Joyce Elson Moore
A u t h o r   o f   H i s t o r i c a l   F i c t i o n



Pensacola FL lighthouse and beach image 1Pensacola FL lighthouse and beach image 1 an excerpt from
Haunt Hunter’s Guide to Florida

When the Pensacola Lighthouse quarters were open for overnight guests in 1976, some of the guests fled in the middle of the night in terror and would not return for their belongings, says Amond Steele, Vice Captain of Division 1, Coast Guard  Auxiliary  Flotilla 17,  who  used  to  be  the tour guide for the lighthouse. Steele relates that Jeremiah Ingraham, who died in 1840, is believed to have been killed by his wife, Michaela, who took over the lighthouse keeper's duties until her own death fifteen years later. Although Ingraham died in the original lighthouse, his ghost is believed to roam the present structure built a short distance away. Unexplained bloodstains were reported in an upstairs bedroom of the keeper's quarters, covered by tile laid during an earlier renovation. In the later renovation, completed in 1995, tile was removed and indeed bloodstains were there. The original pinewood floor revealed the stains as workers removed the felt and vinyl tiles which had lain there since the 1950s. “The stains are definitely blood,” said Leo Glenn, a construction supervisor. The stains include one large, dark blotch and several splatters. “We figured there was a bed here in the middle and they fought all the way around the bed,” he said. Although there are no official records of a murder having taken place in that room, Dick Callaway, Cultural Resource Manager for the Naval Air Station, believes the stains are blood.

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Emmit Hatten, who lived in the lighthouse when his father was keeper, told of how his mother scrubbed the bloodstains to remove them, only to have them repeatedly reappear. Hatten also said he heard human breathing when no one else was around, and his parents heard footsteps on the massive iron staircase at night.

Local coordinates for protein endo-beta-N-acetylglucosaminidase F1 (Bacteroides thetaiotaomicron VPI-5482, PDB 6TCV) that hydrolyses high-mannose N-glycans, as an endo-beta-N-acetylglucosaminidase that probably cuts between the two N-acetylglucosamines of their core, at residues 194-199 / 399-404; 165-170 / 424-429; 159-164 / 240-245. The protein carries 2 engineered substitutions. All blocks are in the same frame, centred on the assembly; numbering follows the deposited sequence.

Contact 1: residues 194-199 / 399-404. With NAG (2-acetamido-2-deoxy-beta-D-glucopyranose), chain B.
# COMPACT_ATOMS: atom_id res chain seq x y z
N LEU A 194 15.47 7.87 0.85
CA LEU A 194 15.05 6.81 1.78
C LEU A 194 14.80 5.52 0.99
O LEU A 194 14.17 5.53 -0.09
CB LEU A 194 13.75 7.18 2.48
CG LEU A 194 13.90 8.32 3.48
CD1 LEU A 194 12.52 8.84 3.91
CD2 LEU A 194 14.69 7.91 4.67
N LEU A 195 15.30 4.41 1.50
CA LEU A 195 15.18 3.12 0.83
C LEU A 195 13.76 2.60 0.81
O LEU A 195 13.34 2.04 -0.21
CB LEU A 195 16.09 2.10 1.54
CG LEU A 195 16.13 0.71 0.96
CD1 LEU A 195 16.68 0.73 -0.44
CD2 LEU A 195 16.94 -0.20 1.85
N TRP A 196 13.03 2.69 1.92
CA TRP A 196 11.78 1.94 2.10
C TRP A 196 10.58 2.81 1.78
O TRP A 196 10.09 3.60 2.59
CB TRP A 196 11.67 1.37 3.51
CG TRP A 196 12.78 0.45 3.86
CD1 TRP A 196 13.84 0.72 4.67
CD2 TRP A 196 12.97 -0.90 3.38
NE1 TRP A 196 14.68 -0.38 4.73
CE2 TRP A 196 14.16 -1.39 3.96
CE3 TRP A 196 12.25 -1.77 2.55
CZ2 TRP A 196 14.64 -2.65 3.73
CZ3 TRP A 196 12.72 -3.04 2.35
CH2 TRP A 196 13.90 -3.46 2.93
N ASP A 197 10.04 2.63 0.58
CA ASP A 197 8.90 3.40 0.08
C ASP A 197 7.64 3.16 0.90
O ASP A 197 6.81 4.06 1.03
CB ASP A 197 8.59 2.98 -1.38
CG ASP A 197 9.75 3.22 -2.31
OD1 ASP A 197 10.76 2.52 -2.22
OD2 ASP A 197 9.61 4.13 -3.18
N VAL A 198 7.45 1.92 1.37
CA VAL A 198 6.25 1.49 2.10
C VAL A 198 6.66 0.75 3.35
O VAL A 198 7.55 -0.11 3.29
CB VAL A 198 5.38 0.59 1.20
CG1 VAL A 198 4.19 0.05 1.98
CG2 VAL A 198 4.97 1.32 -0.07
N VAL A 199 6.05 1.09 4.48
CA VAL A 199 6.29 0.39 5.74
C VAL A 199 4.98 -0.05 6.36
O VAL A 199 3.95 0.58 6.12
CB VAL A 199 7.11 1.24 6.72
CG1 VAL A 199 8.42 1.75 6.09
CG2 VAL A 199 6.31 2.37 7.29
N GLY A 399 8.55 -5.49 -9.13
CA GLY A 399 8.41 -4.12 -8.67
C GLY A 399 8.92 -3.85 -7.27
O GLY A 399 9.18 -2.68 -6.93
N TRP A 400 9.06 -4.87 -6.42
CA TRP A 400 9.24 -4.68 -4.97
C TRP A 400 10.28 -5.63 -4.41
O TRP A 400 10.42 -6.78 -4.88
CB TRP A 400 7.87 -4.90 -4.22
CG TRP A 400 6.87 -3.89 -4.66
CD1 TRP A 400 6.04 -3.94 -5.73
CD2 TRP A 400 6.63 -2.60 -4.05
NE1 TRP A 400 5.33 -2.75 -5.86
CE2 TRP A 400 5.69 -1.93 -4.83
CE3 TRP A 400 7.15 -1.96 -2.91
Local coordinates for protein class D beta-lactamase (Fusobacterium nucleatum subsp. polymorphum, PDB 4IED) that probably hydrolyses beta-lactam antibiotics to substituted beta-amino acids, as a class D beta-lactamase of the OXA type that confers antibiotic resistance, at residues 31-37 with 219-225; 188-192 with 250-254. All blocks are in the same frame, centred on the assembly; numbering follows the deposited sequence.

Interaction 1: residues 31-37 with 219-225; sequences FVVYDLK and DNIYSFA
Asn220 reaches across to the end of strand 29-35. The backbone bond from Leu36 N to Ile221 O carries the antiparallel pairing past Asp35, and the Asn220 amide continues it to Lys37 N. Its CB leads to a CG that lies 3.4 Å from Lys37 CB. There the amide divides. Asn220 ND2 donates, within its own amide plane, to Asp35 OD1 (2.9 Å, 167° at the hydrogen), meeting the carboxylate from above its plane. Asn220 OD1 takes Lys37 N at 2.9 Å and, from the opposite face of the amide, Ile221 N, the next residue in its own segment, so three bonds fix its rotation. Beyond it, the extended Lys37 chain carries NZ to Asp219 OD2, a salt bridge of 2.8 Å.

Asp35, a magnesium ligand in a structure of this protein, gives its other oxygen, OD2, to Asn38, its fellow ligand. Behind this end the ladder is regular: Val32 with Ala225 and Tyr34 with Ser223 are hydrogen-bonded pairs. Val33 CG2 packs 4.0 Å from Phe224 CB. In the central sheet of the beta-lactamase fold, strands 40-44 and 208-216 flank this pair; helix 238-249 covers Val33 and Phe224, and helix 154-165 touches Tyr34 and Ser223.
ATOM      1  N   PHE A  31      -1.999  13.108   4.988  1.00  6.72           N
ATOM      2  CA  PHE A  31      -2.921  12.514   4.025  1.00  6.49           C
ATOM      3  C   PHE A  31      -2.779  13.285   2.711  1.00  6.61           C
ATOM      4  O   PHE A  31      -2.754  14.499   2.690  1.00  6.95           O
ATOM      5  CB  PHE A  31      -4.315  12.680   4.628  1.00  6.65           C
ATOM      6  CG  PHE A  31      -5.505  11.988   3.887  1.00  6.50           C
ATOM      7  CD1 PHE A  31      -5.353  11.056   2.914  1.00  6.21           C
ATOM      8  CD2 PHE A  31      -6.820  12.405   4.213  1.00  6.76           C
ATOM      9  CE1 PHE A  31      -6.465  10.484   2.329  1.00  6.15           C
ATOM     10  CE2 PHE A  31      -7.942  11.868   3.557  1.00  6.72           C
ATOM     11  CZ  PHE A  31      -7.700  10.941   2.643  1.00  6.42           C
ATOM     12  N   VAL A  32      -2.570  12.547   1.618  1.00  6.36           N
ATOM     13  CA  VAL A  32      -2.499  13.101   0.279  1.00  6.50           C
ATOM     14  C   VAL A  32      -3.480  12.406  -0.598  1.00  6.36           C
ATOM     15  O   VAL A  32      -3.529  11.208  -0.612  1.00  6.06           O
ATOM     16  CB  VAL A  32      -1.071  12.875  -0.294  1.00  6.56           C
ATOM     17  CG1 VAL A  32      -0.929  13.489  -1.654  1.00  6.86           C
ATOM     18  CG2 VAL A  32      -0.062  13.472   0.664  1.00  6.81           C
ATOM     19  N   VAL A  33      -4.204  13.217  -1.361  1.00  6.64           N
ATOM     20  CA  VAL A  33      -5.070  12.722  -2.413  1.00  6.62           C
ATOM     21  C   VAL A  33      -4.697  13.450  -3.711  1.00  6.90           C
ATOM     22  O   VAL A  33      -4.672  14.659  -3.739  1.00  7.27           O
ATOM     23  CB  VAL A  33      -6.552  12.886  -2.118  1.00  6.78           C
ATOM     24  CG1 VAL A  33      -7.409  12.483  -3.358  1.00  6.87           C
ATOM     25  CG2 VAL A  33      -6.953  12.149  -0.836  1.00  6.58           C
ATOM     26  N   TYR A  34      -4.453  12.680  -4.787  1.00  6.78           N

A Navy Recreation Department employee had experiences that have gone unexplained. During his rounds, he noticed that one of the windows about halfway up the lighthouse was open. He climbed the stairs, and closed and locked the window. When he returned to his car, he noticed that the window was again open. He climbed back up, relocked the window, and, returning to his car, saw that it had been opened yet again.
Steele, the former Coast Guard tour guide, has found several doors open that were supposedly secured. When he and his wife were in the lighthouse one time, they heard a heavy iron trap door, at the top of the stairs which allows access to the light room, slam shut. Steele said he went to investigate, and the door was locked. “This is a strange place,” Steele was quoted as saying.

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All Pensacola photographs - Contemporary lighthouse, beach at sunset,
and period photo of lighthouse - from Wikimedia Commons